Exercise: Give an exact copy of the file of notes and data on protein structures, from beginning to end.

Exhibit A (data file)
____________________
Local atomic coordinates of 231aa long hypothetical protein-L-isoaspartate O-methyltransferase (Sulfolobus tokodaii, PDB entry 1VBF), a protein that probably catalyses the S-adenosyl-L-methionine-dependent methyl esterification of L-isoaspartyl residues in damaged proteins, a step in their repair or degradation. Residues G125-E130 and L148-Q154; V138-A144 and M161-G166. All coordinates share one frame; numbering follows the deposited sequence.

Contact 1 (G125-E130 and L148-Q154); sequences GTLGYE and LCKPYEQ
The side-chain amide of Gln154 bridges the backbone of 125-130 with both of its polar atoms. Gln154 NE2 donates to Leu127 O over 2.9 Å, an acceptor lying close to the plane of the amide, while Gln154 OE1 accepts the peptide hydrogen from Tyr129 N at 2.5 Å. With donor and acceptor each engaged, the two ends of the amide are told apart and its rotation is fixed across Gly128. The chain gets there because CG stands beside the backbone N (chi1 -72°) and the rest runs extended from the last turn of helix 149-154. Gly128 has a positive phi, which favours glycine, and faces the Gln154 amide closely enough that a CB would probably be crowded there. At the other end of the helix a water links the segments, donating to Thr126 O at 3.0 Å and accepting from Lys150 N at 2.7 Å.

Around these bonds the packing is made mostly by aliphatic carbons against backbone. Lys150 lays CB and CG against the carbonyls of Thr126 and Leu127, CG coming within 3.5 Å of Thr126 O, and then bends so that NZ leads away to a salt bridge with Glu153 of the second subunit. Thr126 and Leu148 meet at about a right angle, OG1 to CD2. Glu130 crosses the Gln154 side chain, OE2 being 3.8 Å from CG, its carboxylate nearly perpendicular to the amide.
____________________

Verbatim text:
Local atomic coordinates of 231aa long hypothetical protein-L-isoaspartate O-methyltransferase (Sulfolobus tokodaii, PDB entry 1VBF), a protein that probably catalyses the S-adenosyl-L-methionine-dependent methyl esterification of L-isoaspartyl residues in damaged proteins, a step in their repair or degradation. Residues G125-E130 and L148-Q154; V138-A144 and M161-G166. All coordinates share one frame; numbering follows the deposited sequence.

Contact 1 (G125-E130 and L148-Q154); sequences GTLGYE and LCKPYEQ
The side-chain amide of Gln154 bridges the backbone of 125-130 with both of its polar atoms. Gln154 NE2 donates to Leu127 O over 2.9 Å, an acceptor lying close to the plane of the amide, while Gln154 OE1 accepts the peptide hydrogen from Tyr129 N at 2.5 Å. With donor and acceptor each engaged, the two ends of the amide are told apart and its rotation is fixed across Gly128. The chain gets there because CG stands beside the backbone N (chi1 -72°) and the rest runs extended from the last turn of helix 149-154. Gly128 has a positive phi, which favours glycine, and faces the Gln154 amide closely enough that a CB would probably be crowded there. At the other end of the helix a water links the segments, donating to Thr126 O at 3.0 Å and accepting from Lys150 N at 2.7 Å.

Around these bonds the packing is made mostly by aliphatic carbons against backbone. Lys150 lays CB and CG against the carbonyls of Thr126 and Leu127, CG coming within 3.5 Å of Thr126 O, and then bends so that NZ leads away to a salt bridge with Glu153 of the second subunit. Thr126 and Leu148 meet at about a right angle, OG1 to CD2. Glu130 crosses the Gln154 side chain, OE2 being 3.8 Å from CG, its carboxylate nearly perpendicular to the amide.